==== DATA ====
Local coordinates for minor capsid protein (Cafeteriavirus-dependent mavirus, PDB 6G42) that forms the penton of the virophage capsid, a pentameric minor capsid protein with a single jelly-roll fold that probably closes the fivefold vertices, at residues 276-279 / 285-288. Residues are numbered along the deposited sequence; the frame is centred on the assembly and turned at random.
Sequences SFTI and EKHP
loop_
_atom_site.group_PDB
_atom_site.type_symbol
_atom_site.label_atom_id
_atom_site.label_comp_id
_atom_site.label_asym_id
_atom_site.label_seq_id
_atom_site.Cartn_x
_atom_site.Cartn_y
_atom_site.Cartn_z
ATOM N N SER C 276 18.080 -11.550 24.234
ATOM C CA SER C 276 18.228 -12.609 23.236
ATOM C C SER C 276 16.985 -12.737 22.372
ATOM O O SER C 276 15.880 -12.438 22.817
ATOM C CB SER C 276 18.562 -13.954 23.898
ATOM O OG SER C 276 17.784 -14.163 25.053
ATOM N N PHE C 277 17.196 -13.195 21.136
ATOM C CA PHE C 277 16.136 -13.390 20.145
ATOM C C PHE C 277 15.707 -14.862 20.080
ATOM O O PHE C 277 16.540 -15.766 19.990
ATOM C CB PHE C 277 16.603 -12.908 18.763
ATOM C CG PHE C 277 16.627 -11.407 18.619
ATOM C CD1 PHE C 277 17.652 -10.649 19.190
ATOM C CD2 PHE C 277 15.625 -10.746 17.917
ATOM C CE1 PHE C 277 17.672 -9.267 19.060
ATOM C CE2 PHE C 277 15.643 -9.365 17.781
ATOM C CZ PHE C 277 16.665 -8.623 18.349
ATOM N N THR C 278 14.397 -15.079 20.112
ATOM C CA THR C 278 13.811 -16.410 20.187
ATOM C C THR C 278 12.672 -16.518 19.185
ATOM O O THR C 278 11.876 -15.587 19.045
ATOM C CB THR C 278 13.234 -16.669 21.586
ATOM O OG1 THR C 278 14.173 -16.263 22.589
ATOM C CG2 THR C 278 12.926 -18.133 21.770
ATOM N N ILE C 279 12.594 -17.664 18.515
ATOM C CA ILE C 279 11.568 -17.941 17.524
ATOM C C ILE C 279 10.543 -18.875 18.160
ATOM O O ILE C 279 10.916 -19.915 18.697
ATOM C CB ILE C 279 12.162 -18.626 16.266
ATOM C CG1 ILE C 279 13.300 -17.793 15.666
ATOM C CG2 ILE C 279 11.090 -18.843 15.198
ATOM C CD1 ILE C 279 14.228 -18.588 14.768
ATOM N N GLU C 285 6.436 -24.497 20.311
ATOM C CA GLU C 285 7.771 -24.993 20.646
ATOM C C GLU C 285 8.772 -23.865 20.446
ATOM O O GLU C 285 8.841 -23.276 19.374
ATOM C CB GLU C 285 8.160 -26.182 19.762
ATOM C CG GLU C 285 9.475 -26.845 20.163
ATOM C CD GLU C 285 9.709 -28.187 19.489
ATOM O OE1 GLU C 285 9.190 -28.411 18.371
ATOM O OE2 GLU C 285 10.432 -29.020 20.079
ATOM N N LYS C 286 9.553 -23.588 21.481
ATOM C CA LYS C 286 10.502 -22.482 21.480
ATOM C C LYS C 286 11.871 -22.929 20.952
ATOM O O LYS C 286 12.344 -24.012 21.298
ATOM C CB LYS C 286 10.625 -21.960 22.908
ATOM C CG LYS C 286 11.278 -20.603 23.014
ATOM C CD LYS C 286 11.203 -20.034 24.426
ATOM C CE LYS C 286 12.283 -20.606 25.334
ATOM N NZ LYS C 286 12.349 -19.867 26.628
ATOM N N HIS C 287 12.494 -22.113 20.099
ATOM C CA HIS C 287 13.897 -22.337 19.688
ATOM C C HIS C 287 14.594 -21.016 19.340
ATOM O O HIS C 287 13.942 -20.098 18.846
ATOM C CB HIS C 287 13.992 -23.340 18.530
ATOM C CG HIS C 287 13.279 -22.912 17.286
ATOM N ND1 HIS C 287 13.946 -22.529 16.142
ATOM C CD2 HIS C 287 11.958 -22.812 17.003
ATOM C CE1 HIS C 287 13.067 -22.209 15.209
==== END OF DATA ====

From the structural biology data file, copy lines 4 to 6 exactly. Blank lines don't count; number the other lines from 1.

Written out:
_atom_site.group_PDB
_atom_site.type_symbol
_atom_site.label_atom_id